Runway Makeup: Prada Spring 2013


After putting on a veritable makeup clinic here for Fall that included a lesson on tricolored eyes with splashes of orange, purple, and black, Pat McGrath shifted her attention due south of models’ lids for Miuccia Prada’s Spring show. “It’s a bold, bold, bold red lip,” she said of the matte crimson color she traced around mouths. “It’s all about a passionate woman [this season] and you can’t get more passionate than red.”

Building a flawless complexion with a slight highlight on the high planes of the face, McGrath groomed brows, adding a brown pigment through the eye socket and tracing the upper lash line with a stroke of shimmering white shadow. Then she focused on pouts, which were rimmed with CoverGirl LipPerfection Lipliner in Hot and filled in with its LipPerfection Lipcolor in the same shade. “It’s all about oversized,” she elaborated, keeping the color slightly outside of the lip line and drawing a white, “illustrationlike” curve along the cupid’s bow. “[It] makes them appear bigger,” a well-educated Jessica Stam pointed out of the animated element’s effect on her own lips, showing off some impressive know-how gleaned, no doubt, from years of enrollment at McGrath’s backstage beauty school. Lashes were simply curled and left sans mascara, while toes got two coats of CoverGirl’s Outlast Stay Brilliant Nail Gloss in Ever Red-dy and Reliably Red, which peeked out of the rare pair of flat or platform sandals that came down the runway without a set of socks (only Miuccia Prada can make sandals and socks look cool).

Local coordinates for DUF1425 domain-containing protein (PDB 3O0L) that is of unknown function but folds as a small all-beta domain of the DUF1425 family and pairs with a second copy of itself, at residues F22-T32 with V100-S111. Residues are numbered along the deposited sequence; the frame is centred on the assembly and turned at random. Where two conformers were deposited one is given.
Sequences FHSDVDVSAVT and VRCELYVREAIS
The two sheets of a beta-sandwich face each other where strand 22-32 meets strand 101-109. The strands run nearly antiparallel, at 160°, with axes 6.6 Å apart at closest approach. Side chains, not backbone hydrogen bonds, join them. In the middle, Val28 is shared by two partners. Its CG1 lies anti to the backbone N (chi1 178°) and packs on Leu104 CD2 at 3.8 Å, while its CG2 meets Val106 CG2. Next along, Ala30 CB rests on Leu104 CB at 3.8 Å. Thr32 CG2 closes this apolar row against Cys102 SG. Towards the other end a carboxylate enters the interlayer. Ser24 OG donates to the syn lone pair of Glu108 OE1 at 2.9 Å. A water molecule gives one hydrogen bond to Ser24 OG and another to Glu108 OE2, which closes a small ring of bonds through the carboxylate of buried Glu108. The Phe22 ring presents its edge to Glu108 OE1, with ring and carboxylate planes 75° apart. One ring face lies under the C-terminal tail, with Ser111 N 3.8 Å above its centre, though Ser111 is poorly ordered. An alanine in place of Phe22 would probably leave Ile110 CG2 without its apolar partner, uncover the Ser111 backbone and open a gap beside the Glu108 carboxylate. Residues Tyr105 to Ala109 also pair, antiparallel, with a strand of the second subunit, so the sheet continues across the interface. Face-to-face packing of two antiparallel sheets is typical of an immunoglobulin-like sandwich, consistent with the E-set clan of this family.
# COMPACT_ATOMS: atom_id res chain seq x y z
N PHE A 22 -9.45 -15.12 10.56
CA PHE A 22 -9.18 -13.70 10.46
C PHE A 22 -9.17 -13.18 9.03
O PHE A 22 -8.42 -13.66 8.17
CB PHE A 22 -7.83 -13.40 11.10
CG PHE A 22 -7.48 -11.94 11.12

Guido Palau injected a touch of “tomboyishness” with a series of classic French twists that he deliberately made more “broken.” Busying his team with the task of blow-drying models’ hair straight with Redken Thickening Lotion 06 Body Builder to create a base level of texture, Palau himself took on the task of twisting individual updos on individual models like Guinevere Van Seenus, whose strands he gathered straight back, spritzed with Redken Quick Tease 15 Backcombing Finishing Spray, and then pinned up, letting the ends hang over her forehead like makeshift bangs. “Designers always want fringe, but they don’t want to use fake fringes,” he explained of the deceptive technique. “[They] want a girl with character,” he elaborated of Miuccia Prada specifically, pointing out that no matter the sartorial order—”there was a Japanese stroke,” Palau acquiesced of today’s collection—”it’s always Prada.”



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